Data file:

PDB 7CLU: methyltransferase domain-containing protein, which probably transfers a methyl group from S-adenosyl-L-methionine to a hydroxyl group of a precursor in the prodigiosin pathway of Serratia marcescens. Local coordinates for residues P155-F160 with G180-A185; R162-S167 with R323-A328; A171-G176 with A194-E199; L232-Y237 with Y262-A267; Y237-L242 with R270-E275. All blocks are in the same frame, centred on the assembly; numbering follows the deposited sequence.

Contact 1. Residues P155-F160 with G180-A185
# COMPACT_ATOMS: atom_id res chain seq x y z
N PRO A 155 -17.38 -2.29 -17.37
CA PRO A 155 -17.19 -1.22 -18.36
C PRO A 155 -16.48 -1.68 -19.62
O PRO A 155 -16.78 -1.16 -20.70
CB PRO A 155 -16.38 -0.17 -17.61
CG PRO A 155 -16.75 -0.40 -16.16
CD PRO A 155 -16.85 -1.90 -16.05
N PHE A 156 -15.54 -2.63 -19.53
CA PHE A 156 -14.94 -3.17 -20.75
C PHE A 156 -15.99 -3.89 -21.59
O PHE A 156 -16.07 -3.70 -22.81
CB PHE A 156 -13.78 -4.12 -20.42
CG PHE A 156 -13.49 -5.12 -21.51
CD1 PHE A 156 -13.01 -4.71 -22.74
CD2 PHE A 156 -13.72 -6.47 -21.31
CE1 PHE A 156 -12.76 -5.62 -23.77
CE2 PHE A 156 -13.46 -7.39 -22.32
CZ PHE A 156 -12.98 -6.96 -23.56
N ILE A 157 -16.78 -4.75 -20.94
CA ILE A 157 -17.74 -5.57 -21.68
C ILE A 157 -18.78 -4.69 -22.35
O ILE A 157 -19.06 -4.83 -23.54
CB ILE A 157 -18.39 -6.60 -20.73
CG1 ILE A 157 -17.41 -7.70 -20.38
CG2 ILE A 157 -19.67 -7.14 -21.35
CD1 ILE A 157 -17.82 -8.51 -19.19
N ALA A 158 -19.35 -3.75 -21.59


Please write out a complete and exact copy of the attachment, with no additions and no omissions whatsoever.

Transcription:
PDB 7CLU: methyltransferase domain-containing protein, which probably transfers a methyl group from S-adenosyl-L-methionine to a hydroxyl group of a precursor in the prodigiosin pathway of Serratia marcescens. Local coordinates for residues P155-F160 with G180-A185; R162-S167 with R323-A328; A171-G176 with A194-E199; L232-Y237 with Y262-A267; Y237-L242 with R270-E275. All blocks are in the same frame, centred on the assembly; numbering follows the deposited sequence.

Contact 1. Residues P155-F160 with G180-A185
# COMPACT_ATOMS: atom_id res chain seq x y z
N PRO A 155 -17.38 -2.29 -17.37
CA PRO A 155 -17.19 -1.22 -18.36
C PRO A 155 -16.48 -1.68 -19.62
O PRO A 155 -16.78 -1.16 -20.70
CB PRO A 155 -16.38 -0.17 -17.61
CG PRO A 155 -16.75 -0.40 -16.16
CD PRO A 155 -16.85 -1.90 -16.05
N PHE A 156 -15.54 -2.63 -19.53
CA PHE A 156 -14.94 -3.17 -20.75
C PHE A 156 -15.99 -3.89 -21.59
O PHE A 156 -16.07 -3.70 -22.81
CB PHE A 156 -13.78 -4.12 -20.42
CG PHE A 156 -13.49 -5.12 -21.51
CD1 PHE A 156 -13.01 -4.71 -22.74
CD2 PHE A 156 -13.72 -6.47 -21.31
CE1 PHE A 156 -12.76 -5.62 -23.77
CE2 PHE A 156 -13.46 -7.39 -22.32
CZ PHE A 156 -12.98 -6.96 -23.56
N ILE A 157 -16.78 -4.75 -20.94
CA ILE A 157 -17.74 -5.57 -21.68
C ILE A 157 -18.78 -4.69 -22.35
O ILE A 157 -19.06 -4.83 -23.54
CB ILE A 157 -18.39 -6.60 -20.73
CG1 ILE A 157 -17.41 -7.70 -20.38
CG2 ILE A 157 -19.67 -7.14 -21.35
CD1 ILE A 157 -17.82 -8.51 -19.19
N ALA A 158 -19.35 -3.75 -21.59